News

  • Job Searching Tips for the Veteran with PTSD or TBI
    Nathan Ainspan
    Courtesy of Nathan Ainspan

    I won’t lie to you. Looking for a job in the current economic climate is hard. Finding an employer who understands your military background can be tough. And, thanks to misinformation and misperceptions about mental health concerns, many employers are hesitant, if not scared, to hire veterans with posttraumatic stress disorder (PTSD) or traumatic brain injury (TBI). So, if you’re a veteran looking for work right now, it may seem like the deck is stacked against you. Here are five suggestions to help you improve your odds and transition into a civilian job.

    1. Figure Out What You Are Able To Do
    Having PTSD or TBI may prevent you from carrying out certain duties on the job — but that doesn’t diminish what you are capable of doing. Take inventory of your skills, what you can and can no longer do. But, don’t be too quick to limit yourself — many accommodations exist that will allow you to perform tasks you might not have thought possible. For ideas and information on accommodations, visit the Job Accommodation Network. Finding out what you can do will help you figure out what you want to do.

  • DCoE 2013 Webinar Series Preview: First 4 Topics, Dates Announced

    Defense Centers of Excellence for Psychological Health and Traumatic Brain Injury (DCoE) announced the topics and dates for the first four monthly webinars in the annual series. The webinars are an opportunity for health care professionals who interact with service members, as well as service members and their families, to learn and ask questions about issues related to psychological health and traumatic brain injury (TBI).

  • Eat, Drink and Be Merry… Responsibly
    Family beside a Christmas tree
    U.S. Marine Corps photo

    Family dinners, work parties, happy hours, New Year’s festivities and many other social gatherings are prevalent during this time of year. Typically a joyous time with family and friends, these activities often lead to overeating and indulging ourselves in unhealthy foods we normally would resist, as well as drinking more frequently and potentially abusively.

    Whether the drinking environment is centered on grandma’s brandy eggnog or other holiday alcoholic drinks, we live in a culture that tells us it’s OK to drink during the holidays. Throughout the season, there is an increase in availability of alcohol at parties and family functions we attend, which may make it more difficult for those trying to avoid drinking too much. Additionally, many holiday drinks are mixed, making the strength of the alcohol content relatively unknown. A drink like this is often stronger than a standard drink, and can get the unwary drinker into trouble.

  • How to Help Restore a Sense of Safety in the Aftermath of Tragic Events
    Hands
    Photo Courtesy of Naval Medical Center, Portsmouth

    On behalf of the Defense Centers of Excellence for Psychological Health and Traumatic Brain Injury (DCoE), our thoughts and prayers go out to the victims’ families of the Sandy Hook Elementary School shooting, their loved ones and the entire community of Newtown, Conn.

    The mass shooting in Connecticut has left an entire nation with an overwhelming sense of uncertainty, struggling to understand and mourn the loss of innocence by so many. During this painful time, as we struggle with the loss and trauma of Dec. 14, it’s important to connect with others as much as possible and not isolate ourselves.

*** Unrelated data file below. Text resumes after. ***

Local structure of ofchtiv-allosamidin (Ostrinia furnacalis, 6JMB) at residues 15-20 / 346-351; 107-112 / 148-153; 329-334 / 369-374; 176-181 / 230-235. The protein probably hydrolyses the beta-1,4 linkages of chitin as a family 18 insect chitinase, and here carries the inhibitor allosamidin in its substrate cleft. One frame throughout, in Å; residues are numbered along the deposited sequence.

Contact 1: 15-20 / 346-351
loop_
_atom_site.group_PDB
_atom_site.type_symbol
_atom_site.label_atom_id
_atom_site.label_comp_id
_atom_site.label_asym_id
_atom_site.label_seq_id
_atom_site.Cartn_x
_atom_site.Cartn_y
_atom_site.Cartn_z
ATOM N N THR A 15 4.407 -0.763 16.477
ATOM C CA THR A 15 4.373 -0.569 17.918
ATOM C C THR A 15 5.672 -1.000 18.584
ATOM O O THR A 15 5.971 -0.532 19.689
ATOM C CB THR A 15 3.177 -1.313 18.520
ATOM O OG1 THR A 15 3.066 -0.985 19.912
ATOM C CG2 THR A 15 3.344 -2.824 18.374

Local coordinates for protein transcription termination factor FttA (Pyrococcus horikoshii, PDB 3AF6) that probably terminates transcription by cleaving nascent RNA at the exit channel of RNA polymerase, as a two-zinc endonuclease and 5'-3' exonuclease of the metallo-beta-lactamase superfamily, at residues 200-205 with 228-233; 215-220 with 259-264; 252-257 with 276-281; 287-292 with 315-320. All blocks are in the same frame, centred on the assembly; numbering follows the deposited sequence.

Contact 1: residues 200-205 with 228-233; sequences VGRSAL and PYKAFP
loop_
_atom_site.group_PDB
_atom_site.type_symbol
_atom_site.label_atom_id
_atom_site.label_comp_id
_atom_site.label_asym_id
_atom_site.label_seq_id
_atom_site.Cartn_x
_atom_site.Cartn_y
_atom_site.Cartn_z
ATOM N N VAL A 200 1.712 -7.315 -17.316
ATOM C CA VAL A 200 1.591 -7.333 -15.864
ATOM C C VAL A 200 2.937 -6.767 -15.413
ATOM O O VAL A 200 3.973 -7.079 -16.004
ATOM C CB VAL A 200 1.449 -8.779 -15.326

As adults, parents, loved ones and community members, it’s understandably difficult to cope with tragic events of this nature. Knowing how to support and communicate with the children and teenagers in our lives who are also grappling with the same feelings and unanswered questions can pose additional challenges.

  • Encourage Healing After a Disaster
    America stands tall through Hurricane Sandy
    A United States flag flies in the background amidst debris and destruction caused by Hurricane Sandy in Toms River N.J., Nov. 3, 2012. (U.S. Marine Corps photo by Staff Sgt. Nate Hauser)

    Exposure to natural disasters — hurricanes, tornadoes, floods, fires — and manmade disasters — shootings, workplace violence, and war — may place a tremendous burden on our resilience, self-esteem and ability to survive a disaster.

    Psychology provides us with an understanding of how we might cope with some of these feelings. For example, it’s normal to experience a wide range of emotional, behavioral and psychological reactions to trauma. Feelings of helplessness, anger, fear and sadness are expected, and allowing yourself to experience these feelings is necessary for healing. Over time, these feelings will begin to fade, but keep in mind grieving is a process that may take months or a year, or more to work through. It isn’t something that can be rushed. However, there are things you and your loved ones can do to encourage healing:

  • DCoE December Twitter Chat: PTSD and Holidays

    Defense Centers of Excellence for Psychological Health and Traumatic Brain Injury (DCoE) will hold a live Twitter chat, “PTSD and Holidays — Plan For It,” with Dr. James Bender from 11:30 a.m. to 12:30 p.m. (EST) Dec. 18.

    Bender, a DCoE clinical psychologist, will share information and answer questions about issues combat veterans face during the holidays, especially if they recently returned from theater or have been diagnosed with posttraumatic stress disorder. Topics to be discussed include dealing with crowds and crowded spaces, alcohol and social withdrawal.



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